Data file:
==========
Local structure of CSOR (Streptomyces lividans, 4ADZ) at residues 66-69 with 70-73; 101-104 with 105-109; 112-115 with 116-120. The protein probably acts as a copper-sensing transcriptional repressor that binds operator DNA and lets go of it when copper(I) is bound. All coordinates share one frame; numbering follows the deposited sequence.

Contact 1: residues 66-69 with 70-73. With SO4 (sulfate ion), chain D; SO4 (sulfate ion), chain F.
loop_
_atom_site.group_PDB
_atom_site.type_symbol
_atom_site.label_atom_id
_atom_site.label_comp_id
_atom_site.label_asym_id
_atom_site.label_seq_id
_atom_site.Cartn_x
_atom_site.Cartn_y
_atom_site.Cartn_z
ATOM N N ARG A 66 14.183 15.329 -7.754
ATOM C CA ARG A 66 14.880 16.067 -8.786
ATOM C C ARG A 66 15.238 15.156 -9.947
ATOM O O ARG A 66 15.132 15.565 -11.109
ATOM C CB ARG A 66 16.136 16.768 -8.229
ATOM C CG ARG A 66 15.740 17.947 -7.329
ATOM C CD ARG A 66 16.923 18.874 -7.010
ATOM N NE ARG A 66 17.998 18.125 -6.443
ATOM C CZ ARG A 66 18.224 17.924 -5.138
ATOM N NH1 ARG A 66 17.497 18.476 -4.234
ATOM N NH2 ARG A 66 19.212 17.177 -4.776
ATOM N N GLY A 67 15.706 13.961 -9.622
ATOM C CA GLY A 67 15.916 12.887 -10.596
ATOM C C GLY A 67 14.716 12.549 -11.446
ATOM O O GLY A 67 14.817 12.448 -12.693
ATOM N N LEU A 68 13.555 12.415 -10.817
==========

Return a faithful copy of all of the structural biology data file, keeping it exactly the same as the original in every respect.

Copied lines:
Local structure of CSOR (Streptomyces lividans, 4ADZ) at residues 66-69 with 70-73; 101-104 with 105-109; 112-115 with 116-120. The protein probably acts as a copper-sensing transcriptional repressor that binds operator DNA and lets go of it when copper(I) is bound. All coordinates share one frame; numbering follows the deposited sequence.

Contact 1: residues 66-69 with 70-73. With SO4 (sulfate ion), chain D; SO4 (sulfate ion), chain F.
loop_
_atom_site.group_PDB
_atom_site.type_symbol
_atom_site.label_atom_id
_atom_site.label_comp_id
_atom_site.label_asym_id
_atom_site.label_seq_id
_atom_site.Cartn_x
_atom_site.Cartn_y
_atom_site.Cartn_z
ATOM N N ARG A 66 14.183 15.329 -7.754
ATOM C CA ARG A 66 14.880 16.067 -8.786
ATOM C C ARG A 66 15.238 15.156 -9.947
ATOM O O ARG A 66 15.132 15.565 -11.109
ATOM C CB ARG A 66 16.136 16.768 -8.229
ATOM C CG ARG A 66 15.740 17.947 -7.329
ATOM C CD ARG A 66 16.923 18.874 -7.010
ATOM N NE ARG A 66 17.998 18.125 -6.443
ATOM C CZ ARG A 66 18.224 17.924 -5.138
ATOM N NH1 ARG A 66 17.497 18.476 -4.234
ATOM N NH2 ARG A 66 19.212 17.177 -4.776
ATOM N N GLY A 67 15.706 13.961 -9.622
ATOM C CA GLY A 67 15.916 12.887 -10.596
ATOM C C GLY A 67 14.716 12.549 -11.446
ATOM O O GLY A 67 14.817 12.448 -12.693
ATOM N N LEU A 68 13.555 12.415 -10.817